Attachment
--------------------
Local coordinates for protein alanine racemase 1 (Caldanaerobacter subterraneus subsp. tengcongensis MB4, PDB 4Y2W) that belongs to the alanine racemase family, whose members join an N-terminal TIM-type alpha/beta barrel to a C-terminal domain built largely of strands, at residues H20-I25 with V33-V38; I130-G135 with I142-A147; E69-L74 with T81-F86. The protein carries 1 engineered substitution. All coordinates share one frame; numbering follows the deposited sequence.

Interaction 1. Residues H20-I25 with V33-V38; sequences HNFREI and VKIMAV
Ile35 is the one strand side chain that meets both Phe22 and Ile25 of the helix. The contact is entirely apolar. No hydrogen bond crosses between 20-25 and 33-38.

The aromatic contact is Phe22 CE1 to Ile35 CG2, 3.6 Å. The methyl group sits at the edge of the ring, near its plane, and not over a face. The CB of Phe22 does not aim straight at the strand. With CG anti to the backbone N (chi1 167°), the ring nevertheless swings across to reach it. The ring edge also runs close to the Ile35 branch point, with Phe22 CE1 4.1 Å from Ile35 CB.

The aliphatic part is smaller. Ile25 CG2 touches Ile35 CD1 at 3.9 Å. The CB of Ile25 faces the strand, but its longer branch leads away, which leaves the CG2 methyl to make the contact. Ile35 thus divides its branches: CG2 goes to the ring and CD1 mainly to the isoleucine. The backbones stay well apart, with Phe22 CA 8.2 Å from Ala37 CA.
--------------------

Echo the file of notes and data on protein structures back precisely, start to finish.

Local coordinates for protein alanine racemase 1 (Caldanaerobacter subterraneus subsp. tengcongensis MB4, PDB 4Y2W) that belongs to the alanine racemase family, whose members join an N-terminal TIM-type alpha/beta barrel to a C-terminal domain built largely of strands, at residues H20-I25 with V33-V38; I130-G135 with I142-A147; E69-L74 with T81-F86. The protein carries 1 engineered substitution. All coordinates share one frame; numbering follows the deposited sequence.

Interaction 1. Residues H20-I25 with V33-V38; sequences HNFREI and VKIMAV
Ile35 is the one strand side chain that meets both Phe22 and Ile25 of the helix. The contact is entirely apolar. No hydrogen bond crosses between 20-25 and 33-38.

The aromatic contact is Phe22 CE1 to Ile35 CG2, 3.6 Å. The methyl group sits at the edge of the ring, near its plane, and not over a face. The CB of Phe22 does not aim straight at the strand. With CG anti to the backbone N (chi1 167°), the ring nevertheless swings across to reach it. The ring edge also runs close to the Ile35 branch point, with Phe22 CE1 4.1 Å from Ile35 CB.

The aliphatic part is smaller. Ile25 CG2 touches Ile35 CD1 at 3.9 Å. The CB of Ile25 faces the strand, but its longer branch leads away, which leaves the CG2 methyl to make the contact. Ile35 thus divides its branches: CG2 goes to the ring and CD1 mainly to the isoleucine. The backbones stay well apart, with Phe22 CA 8.2 Å from Ala37 CA.